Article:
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A natural Vaseline/Triple antibiotic cream alternative?

 
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Hey y'all, first responder and wilderness first aid medic here, thanks for all the great herbal suggestions!  I want to share a couple things I learned when I was kayak guiding related to first aid supplies.  When you're guiding, it can be hard to figure out how many bandages (and of what sizes) to bring - you're usually with a larger number of people so there could be several injuries and then they all need multiple bandages if you are out for multiple days and they need changing, fall off etc.  And of course there's alot of small cuts on ppls hands and most bandaids don't last in all the wetness when you are kayak touring.  So you aim to minimize how many bandaids you go through, which, I mean, we should kinda be doing anyway, right?  so much medical waste happening already. So what I was taught is that it's best for many small scrapes etc to just to clean well and leave alone as many have already said.  A herbal goop can be helpful for larger scrapes that you think need something but can be left to scab up rather than be bandaged.  The scab is of course, biology's bandaid. If the cut is bigger/deeper and/or somewhere it's likely to get grubby/needs protection, there's a type of fancy transparent bandage that you can put on and leave on for the week or so it'll take to heal and still monitor the cut -brand names Opsite and Tagaderm are ones I know of.  There's also something called "friar's balsam" also known as "tincture of benzoine" that you can put on intact skin AROUND the cut to help the bandage stick better.  I think it stops the skin from sweating.  Whenever you are dealing with a cut it is worth taking the time to get it really clean and then bandage it really well if it needs bandaging.  Letting it bleed for a bit is fine, as it does help clean it from inside out as someone else already mentioned.  Deadly bleeding (gushing) is of course important to stop right away with pressure!  Hope that's helpful <3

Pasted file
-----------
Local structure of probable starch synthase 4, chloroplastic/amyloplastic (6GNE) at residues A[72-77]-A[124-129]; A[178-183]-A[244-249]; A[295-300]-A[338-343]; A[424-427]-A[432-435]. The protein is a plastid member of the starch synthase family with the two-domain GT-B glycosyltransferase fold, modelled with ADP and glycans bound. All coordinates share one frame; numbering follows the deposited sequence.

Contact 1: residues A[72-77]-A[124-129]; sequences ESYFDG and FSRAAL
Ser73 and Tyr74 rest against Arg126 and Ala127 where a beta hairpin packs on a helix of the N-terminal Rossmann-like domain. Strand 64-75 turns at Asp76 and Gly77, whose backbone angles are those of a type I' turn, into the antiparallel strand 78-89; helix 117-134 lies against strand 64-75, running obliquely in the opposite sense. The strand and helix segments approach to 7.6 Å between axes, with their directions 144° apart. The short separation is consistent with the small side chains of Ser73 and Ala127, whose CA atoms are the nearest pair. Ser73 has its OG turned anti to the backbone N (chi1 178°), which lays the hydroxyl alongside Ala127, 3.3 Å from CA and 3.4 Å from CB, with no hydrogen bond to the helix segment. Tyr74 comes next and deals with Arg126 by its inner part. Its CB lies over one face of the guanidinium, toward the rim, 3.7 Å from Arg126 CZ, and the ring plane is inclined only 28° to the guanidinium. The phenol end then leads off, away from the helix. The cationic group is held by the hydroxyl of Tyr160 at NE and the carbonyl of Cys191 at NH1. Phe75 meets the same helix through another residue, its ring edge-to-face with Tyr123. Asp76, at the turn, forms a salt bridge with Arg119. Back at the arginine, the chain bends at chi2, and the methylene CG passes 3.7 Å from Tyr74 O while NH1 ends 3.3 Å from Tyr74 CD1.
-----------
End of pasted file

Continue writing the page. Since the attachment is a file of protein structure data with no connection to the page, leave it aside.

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Dave de Basque wrote:I will get to wound care at the end but I want to second R Summer above's recommendation of chlorine dioxide, ClO2 as a real excellent, cheap and super-useful multi-purpose thing to have around the house or homestead. I have only started having it around for the last six months and already I am really impressed with all the things I've used it for. I swear I will never be without it again.



Thanks for upvoting @Dave de Basque!

And yes, I've heard European hospitals and other institutions use commercial machines to make it on-site for surface sterilization. Apparently it is also widely used in North America to clean pesticide residue off grocery store produce.

My ClO2 + H2O prep failed yesterday due to reasons. If it suns I will try again today.

At the risk of going off-topic, what do you use to make, store and apply it? Aquarium pump and tubing or a more professional rig? Do you use metal fittings? I've noted plastic spray bottles degenerate, etc...
 
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Location: Chiang Mai, Thailand.
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Cris Fellows wrote:

N Stephanson wrote:That's pretty surprising that antibiotic ointment actually slows healing! I never would have guessed. Thank you too for the caution against H2O2, I will stop using that. Is rubbing alcohol bad for cleaning wounds too? .



I would ditto Barukh's recommendation.  I just retired as a pediatric wound care/ suture nurse, and we are herbalists here.  Peroxide kills germs...and cells.